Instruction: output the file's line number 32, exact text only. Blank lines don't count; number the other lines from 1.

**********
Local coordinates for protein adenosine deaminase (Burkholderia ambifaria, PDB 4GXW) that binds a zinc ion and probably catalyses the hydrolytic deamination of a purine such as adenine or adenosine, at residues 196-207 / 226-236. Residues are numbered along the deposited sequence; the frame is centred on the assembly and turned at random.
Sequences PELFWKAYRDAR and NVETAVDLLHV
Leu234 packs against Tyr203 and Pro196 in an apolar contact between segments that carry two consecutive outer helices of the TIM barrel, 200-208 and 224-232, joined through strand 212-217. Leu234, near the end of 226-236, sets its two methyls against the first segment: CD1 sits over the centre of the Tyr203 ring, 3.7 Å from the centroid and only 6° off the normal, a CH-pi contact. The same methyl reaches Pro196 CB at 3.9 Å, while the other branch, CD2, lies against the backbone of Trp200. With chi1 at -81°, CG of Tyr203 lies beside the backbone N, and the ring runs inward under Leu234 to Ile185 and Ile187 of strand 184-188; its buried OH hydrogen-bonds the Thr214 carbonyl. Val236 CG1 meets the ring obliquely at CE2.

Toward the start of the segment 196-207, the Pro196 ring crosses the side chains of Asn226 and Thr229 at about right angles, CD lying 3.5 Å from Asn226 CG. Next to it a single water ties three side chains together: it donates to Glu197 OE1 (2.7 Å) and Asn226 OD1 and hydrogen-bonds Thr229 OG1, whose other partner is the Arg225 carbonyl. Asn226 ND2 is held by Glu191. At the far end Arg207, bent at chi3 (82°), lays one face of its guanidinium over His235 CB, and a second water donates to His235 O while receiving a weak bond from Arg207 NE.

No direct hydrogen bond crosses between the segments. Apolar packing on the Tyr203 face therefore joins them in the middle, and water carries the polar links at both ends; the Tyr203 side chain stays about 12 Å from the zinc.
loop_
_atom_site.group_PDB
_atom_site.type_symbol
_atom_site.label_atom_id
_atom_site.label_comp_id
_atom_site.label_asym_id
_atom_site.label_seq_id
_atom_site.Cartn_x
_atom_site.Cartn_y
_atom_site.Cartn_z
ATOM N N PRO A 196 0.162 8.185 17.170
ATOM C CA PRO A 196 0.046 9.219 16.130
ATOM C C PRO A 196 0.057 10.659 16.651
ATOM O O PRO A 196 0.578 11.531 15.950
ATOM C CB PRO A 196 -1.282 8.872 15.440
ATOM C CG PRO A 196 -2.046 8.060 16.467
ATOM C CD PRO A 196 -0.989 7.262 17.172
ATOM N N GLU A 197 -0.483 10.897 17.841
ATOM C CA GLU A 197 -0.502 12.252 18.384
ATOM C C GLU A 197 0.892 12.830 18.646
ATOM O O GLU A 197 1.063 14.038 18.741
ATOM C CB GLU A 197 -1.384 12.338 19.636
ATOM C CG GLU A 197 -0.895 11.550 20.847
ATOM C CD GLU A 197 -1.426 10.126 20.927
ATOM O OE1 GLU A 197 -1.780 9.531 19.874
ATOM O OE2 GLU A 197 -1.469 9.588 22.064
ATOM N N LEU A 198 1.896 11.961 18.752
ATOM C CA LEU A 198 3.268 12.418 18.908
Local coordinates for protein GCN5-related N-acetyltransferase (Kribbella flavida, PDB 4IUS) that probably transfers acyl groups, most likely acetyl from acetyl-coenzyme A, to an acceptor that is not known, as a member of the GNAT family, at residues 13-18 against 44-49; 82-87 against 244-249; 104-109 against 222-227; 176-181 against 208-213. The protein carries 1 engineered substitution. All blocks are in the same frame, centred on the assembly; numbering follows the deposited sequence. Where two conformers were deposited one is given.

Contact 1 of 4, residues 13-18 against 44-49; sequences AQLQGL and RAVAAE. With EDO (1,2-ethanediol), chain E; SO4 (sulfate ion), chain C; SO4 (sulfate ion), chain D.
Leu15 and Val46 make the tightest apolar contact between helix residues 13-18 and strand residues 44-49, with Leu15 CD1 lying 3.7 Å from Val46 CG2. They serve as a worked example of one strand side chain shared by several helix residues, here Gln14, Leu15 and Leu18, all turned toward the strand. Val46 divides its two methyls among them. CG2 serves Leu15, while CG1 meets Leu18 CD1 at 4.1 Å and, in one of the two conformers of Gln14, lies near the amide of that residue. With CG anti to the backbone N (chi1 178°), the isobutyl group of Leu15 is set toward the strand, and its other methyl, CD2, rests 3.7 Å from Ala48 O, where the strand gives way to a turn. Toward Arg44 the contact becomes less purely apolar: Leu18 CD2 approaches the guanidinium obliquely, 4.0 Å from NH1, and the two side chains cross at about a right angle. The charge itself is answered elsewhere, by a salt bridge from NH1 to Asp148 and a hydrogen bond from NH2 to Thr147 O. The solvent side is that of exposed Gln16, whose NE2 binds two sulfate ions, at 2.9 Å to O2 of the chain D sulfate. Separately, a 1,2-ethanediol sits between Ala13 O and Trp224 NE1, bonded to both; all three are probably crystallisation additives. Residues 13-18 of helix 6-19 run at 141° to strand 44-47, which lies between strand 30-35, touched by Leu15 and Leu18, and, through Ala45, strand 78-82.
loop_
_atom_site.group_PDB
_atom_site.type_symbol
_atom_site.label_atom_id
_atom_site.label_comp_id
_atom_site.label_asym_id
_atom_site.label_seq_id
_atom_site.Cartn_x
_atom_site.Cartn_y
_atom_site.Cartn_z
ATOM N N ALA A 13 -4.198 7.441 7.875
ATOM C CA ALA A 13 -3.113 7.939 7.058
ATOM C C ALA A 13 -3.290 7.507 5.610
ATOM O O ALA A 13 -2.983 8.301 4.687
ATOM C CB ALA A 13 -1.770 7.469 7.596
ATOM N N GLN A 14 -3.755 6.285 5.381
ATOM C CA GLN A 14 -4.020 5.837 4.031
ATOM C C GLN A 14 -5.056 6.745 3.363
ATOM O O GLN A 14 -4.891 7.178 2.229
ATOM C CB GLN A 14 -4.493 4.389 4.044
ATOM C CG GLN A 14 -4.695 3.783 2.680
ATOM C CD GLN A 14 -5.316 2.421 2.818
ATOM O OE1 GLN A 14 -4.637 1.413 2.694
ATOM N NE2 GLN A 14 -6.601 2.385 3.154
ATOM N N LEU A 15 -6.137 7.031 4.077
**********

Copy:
ATOM N N LEU A 198 1.896 11.961 18.752